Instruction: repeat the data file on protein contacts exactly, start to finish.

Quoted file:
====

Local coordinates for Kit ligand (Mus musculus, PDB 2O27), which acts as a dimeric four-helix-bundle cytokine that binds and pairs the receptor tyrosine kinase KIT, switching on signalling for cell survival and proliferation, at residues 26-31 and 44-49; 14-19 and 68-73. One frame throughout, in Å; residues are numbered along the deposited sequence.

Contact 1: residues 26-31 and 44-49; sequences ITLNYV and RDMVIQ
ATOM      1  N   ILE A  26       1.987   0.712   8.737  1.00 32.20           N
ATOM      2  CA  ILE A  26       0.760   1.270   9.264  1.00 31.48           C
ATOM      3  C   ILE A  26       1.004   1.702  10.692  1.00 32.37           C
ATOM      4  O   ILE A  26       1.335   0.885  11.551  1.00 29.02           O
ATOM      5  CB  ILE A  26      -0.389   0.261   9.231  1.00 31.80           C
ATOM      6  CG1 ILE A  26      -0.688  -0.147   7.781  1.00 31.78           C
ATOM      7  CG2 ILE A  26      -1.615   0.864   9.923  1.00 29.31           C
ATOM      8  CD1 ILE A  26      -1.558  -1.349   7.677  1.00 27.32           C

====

Local coordinates for Kit ligand (Mus musculus, PDB 2O27), which acts as a dimeric four-helix-bundle cytokine that binds and pairs the receptor tyrosine kinase KIT, switching on signalling for cell survival and proliferation, at residues 26-31 and 44-49; 14-19 and 68-73. One frame throughout, in Å; residues are numbered along the deposited sequence.

Contact 1: residues 26-31 and 44-49; sequences ITLNYV and RDMVIQ
ATOM      1  N   ILE A  26       1.987   0.712   8.737  1.00 32.20           N
ATOM      2  CA  ILE A  26       0.760   1.270   9.264  1.00 31.48           C
ATOM      3  C   ILE A  26       1.004   1.702  10.692  1.00 32.37           C
ATOM      4  O   ILE A  26       1.335   0.885  11.551  1.00 29.02           O
ATOM      5  CB  ILE A  26      -0.389   0.261   9.231  1.00 31.80           C
ATOM      6  CG1 ILE A  26      -0.688  -0.147   7.781  1.00 31.78           C
ATOM      7  CG2 ILE A  26      -1.615   0.864   9.923  1.00 29.31           C
ATOM      8  CD1 ILE A  26      -1.558  -1.349   7.677  1.00 27.32           C